The New Zealand Private Surgical Hospitals Association (NZPSHA) has signed a Memorandum of Understanding (MoU) with the Royal Australasian College of Surgeons (RACS) to build respect and improve patient safety in surgery.

The MoU, a collaboration formed under the RACS 2015 Action Plan: Building Respect, Improving Patient Safety, is the third to be signed in New Zealand, following an agreement with the Nelson Marlborough District Health Board signed earlier today.

Under the Agreement, RACS and the NZPSHA have committed to working together to ensure that surgical supervisors have the necessary skills and attributes and are supported to provide training, assessment, feedback and support to Trainees and International Medical Graduates (IMGs), free from discrimination, bullying and sexual harassment (DBSH).

The work also aims to ensure that the healthcare workplace is an environment free of DBSH.

RACS Vice-President Professor Spencer Beasley said that bullying had been a real problem for the surgical profession, as it had been across the health sector, but now was the time to build a culture of respect and improve patient safety.

"Hospital wards, operating theatres and outpatient clinics are areas where surgical education and health service employment overlaps.

"Both RACS and the NZPSHA strongly support the rights of all healthcare professionals to a safe training and work environment where they can realise their full potential, free from DBSH.

"We know that if we can improve the culture of medicine, and surgery in particular, we can expect better patient outcomes. This is a powerful reason why we wish to work together with this initiative," Prof Beasley said.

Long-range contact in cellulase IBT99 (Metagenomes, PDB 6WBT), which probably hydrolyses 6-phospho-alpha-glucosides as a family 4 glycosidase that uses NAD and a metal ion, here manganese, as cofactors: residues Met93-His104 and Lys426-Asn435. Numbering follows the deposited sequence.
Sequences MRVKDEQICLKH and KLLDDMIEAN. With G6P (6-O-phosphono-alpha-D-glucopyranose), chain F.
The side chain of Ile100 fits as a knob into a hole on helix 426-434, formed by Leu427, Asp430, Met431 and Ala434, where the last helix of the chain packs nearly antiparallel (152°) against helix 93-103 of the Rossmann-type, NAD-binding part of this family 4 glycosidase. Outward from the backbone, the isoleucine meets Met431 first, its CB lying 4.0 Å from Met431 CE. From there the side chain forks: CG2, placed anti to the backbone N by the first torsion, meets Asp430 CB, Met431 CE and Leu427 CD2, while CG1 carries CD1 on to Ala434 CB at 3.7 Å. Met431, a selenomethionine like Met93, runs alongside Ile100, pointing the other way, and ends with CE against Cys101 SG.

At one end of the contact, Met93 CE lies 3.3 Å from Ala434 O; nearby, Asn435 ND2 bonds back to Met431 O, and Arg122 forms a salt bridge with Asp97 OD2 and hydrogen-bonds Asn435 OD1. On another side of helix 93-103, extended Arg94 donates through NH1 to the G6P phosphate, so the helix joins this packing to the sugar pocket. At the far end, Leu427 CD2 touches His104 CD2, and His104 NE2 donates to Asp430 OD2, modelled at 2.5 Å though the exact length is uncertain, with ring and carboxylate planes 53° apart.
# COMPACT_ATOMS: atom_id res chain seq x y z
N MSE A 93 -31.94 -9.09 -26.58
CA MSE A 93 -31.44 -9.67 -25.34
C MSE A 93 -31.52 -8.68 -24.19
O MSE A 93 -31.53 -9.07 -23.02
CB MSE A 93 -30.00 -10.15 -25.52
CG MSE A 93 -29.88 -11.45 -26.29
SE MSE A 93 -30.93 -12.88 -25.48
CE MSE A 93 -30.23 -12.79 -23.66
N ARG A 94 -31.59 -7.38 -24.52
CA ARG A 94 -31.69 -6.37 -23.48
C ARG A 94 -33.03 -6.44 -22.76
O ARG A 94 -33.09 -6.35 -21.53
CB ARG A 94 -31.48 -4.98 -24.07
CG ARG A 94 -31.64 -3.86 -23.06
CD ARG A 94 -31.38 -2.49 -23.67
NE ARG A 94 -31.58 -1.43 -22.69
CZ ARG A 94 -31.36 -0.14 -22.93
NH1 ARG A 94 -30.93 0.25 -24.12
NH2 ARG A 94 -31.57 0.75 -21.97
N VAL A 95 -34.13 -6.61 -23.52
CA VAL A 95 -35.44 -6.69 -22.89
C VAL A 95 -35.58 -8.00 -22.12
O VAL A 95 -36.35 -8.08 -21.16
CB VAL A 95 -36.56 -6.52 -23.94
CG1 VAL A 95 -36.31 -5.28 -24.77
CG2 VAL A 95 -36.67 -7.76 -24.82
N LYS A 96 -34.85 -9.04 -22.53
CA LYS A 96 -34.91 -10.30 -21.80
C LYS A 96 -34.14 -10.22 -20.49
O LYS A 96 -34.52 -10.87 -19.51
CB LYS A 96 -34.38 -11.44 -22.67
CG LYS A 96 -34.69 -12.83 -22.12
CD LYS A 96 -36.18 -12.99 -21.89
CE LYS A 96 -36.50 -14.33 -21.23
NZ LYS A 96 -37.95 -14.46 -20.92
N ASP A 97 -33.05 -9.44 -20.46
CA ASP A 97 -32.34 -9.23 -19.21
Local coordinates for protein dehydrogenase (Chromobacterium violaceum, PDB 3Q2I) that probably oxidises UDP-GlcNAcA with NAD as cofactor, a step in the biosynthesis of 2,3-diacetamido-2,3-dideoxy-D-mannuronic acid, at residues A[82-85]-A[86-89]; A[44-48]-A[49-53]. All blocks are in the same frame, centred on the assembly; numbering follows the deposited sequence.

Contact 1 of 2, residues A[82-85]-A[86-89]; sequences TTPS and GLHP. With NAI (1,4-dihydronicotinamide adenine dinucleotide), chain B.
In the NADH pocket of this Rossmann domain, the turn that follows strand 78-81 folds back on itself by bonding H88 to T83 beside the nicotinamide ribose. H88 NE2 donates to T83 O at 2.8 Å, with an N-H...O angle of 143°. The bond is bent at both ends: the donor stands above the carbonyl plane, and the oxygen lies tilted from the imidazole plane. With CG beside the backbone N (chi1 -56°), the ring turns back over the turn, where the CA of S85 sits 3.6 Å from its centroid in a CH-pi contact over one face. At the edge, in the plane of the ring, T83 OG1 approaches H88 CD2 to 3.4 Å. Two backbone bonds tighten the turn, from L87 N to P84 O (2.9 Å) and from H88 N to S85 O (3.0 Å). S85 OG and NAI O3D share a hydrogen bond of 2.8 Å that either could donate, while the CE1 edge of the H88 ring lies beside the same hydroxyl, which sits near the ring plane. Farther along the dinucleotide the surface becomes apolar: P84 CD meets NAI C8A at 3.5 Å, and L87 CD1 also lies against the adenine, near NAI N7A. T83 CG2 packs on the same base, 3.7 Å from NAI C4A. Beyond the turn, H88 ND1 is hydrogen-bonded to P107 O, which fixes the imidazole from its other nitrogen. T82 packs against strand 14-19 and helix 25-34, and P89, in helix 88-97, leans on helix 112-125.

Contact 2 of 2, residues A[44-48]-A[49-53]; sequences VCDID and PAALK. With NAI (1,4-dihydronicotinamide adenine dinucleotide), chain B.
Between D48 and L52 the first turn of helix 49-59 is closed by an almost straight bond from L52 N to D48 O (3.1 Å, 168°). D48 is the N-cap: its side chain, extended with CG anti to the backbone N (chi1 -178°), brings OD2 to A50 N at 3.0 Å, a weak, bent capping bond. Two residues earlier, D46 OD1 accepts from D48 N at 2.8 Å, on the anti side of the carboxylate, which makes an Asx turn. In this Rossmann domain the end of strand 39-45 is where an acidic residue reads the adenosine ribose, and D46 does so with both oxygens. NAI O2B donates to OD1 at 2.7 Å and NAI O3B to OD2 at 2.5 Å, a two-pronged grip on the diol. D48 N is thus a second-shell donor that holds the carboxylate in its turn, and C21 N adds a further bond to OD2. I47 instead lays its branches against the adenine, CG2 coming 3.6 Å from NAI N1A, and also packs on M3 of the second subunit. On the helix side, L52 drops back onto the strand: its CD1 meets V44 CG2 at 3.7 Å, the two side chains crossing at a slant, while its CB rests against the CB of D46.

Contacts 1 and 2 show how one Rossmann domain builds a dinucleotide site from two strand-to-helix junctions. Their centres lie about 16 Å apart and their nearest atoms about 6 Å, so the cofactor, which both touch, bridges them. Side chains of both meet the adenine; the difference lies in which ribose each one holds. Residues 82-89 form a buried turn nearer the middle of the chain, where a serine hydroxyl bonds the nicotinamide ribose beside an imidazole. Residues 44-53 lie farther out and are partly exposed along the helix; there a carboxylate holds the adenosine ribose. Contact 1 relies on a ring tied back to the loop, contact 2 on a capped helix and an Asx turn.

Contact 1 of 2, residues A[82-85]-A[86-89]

NZPSHA Executive Member Dr Lloyd McCann stated that he was pleased that the NZPSHA and RACS had formalised their shared commitment to providing high quality training, education and experience in the practice of surgery.

"This partnership is about ensuring patient safety by improving work environments, underpinned by our shared values of integrity and respect," he said.

"The NZPSHA represents a number of surgical providers in the private surgical component of the health sector in New Zealand and has a common interest with RACS in dealing with these issues and we will collaborate with RACS in addressing them," Dr McCann said.

Specific initiatives include:

  • collaborate on the development of programs and processes to deal with discrimination, bullying, and sexual harassment
  • Sharing information and resources around the education and training available with the respective institutions
  • Ensuring that surgeons and vocationally registered IMGs are able to undertake required training and education in relation to DBSH
  • Exploring a process for the sharing of relevant information.

In May 2016, RACS launched Let's Operate with Respect - a campaign to help deal effectively with discrimination, bullying and sexual harassment in surgery. RACS has also published a dedicated new section of its website, About Respect.